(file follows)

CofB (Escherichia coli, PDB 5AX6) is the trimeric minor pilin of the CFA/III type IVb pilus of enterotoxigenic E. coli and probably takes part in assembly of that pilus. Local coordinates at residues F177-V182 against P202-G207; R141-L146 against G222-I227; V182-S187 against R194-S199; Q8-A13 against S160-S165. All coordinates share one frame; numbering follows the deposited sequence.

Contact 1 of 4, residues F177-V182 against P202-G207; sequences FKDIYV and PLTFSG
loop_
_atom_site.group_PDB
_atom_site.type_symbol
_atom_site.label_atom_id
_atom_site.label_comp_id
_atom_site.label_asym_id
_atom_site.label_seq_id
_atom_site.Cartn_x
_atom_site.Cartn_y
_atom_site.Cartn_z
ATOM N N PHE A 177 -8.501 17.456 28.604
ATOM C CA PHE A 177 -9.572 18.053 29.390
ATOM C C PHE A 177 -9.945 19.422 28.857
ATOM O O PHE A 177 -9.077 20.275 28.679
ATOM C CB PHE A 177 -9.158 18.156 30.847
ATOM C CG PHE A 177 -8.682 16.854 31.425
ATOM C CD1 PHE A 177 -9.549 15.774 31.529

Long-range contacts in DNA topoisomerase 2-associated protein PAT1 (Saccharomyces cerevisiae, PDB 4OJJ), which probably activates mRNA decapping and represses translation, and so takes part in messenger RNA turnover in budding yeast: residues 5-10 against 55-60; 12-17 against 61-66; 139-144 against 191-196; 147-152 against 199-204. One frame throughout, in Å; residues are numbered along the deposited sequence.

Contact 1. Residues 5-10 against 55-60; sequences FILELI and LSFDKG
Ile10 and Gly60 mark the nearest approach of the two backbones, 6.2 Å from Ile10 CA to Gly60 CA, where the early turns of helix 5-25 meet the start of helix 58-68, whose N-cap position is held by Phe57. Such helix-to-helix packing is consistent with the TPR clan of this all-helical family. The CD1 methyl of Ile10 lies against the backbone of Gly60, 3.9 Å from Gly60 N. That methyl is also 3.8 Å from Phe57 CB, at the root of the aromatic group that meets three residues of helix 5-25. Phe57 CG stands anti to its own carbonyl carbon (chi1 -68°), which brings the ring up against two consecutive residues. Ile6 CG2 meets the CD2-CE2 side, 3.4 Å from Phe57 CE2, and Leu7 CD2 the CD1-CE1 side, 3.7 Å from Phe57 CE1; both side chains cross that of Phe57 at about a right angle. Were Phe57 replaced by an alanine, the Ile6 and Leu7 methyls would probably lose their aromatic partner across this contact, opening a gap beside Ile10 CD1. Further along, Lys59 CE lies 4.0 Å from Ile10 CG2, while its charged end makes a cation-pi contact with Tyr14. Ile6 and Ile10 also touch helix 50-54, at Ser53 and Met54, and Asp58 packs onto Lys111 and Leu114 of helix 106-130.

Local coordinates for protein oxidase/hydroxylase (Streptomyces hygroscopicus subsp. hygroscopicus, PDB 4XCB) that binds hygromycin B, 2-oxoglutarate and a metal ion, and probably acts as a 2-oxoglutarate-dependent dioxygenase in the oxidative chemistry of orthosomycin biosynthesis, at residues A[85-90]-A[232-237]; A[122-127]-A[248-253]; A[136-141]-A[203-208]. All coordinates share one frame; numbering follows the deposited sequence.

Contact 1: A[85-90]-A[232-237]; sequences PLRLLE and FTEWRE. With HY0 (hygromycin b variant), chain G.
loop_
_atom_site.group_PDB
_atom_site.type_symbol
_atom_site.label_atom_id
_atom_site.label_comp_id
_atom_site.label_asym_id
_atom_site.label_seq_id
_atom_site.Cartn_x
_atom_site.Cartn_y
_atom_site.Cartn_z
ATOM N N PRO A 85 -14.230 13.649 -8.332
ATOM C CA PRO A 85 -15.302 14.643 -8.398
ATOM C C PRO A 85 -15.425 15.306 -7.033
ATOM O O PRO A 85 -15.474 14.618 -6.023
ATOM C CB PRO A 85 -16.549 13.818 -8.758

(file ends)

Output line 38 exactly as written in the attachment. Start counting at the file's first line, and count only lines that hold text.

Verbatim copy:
ATOM O O PRO A 85 -15.474 14.618 -6.023